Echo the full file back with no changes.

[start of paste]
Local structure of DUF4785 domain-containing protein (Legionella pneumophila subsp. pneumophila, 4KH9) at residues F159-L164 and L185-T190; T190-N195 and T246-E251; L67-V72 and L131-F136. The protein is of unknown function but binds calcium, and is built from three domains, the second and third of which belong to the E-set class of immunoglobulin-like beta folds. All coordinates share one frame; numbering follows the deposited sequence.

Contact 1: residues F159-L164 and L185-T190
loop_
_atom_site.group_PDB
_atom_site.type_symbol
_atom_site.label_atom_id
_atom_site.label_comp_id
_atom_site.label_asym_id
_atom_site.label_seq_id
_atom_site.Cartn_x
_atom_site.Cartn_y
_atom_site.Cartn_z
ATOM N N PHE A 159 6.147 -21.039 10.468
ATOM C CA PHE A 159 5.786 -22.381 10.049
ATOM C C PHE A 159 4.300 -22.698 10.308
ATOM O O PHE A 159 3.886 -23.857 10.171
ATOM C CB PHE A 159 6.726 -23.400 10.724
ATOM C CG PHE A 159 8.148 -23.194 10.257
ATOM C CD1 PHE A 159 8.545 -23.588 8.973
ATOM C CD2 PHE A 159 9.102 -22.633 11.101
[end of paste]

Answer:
Local structure of DUF4785 domain-containing protein (Legionella pneumophila subsp. pneumophila, 4KH9) at residues F159-L164 and L185-T190; T190-N195 and T246-E251; L67-V72 and L131-F136. The protein is of unknown function but binds calcium, and is built from three domains, the second and third of which belong to the E-set class of immunoglobulin-like beta folds. All coordinates share one frame; numbering follows the deposited sequence.

Contact 1: residues F159-L164 and L185-T190
loop_
_atom_site.group_PDB
_atom_site.type_symbol
_atom_site.label_atom_id
_atom_site.label_comp_id
_atom_site.label_asym_id
_atom_site.label_seq_id
_atom_site.Cartn_x
_atom_site.Cartn_y
_atom_site.Cartn_z
ATOM N N PHE A 159 6.147 -21.039 10.468
ATOM C CA PHE A 159 5.786 -22.381 10.049
ATOM C C PHE A 159 4.300 -22.698 10.308
ATOM O O PHE A 159 3.886 -23.857 10.171
ATOM C CB PHE A 159 6.726 -23.400 10.724
ATOM C CG PHE A 159 8.148 -23.194 10.257
ATOM C CD1 PHE A 159 8.545 -23.588 8.973
ATOM C CD2 PHE A 159 9.102 -22.633 11.101